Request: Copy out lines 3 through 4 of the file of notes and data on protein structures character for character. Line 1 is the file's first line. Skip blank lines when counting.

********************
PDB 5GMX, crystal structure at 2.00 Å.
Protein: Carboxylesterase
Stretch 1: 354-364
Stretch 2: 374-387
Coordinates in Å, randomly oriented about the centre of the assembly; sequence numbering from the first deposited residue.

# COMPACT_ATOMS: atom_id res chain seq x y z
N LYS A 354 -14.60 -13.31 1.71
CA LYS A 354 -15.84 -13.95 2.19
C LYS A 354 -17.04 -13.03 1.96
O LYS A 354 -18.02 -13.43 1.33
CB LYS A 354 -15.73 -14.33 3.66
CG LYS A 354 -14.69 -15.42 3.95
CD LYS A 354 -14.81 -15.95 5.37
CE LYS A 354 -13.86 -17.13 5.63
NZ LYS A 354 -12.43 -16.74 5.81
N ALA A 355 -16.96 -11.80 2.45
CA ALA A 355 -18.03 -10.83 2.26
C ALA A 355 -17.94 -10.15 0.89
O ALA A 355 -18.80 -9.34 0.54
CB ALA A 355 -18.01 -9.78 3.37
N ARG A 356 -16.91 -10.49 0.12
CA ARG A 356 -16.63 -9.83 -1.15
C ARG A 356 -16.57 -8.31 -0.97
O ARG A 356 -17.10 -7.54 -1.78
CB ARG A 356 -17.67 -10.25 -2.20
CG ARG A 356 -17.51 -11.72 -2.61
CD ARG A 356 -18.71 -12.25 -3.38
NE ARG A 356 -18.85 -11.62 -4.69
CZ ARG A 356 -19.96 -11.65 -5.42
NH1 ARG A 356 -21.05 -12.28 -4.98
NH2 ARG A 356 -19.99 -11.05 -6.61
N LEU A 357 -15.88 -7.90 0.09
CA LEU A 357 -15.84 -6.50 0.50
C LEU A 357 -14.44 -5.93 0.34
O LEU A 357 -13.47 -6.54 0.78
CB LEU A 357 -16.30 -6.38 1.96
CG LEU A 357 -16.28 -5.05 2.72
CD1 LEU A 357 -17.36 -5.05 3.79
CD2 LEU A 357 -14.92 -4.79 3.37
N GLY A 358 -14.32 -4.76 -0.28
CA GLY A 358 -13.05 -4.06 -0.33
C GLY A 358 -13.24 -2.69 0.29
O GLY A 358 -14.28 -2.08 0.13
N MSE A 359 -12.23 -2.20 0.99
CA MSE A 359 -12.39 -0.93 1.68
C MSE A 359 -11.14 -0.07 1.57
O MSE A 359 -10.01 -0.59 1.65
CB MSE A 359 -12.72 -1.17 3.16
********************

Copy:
Stretch 1: 354-364
Stretch 2: 374-387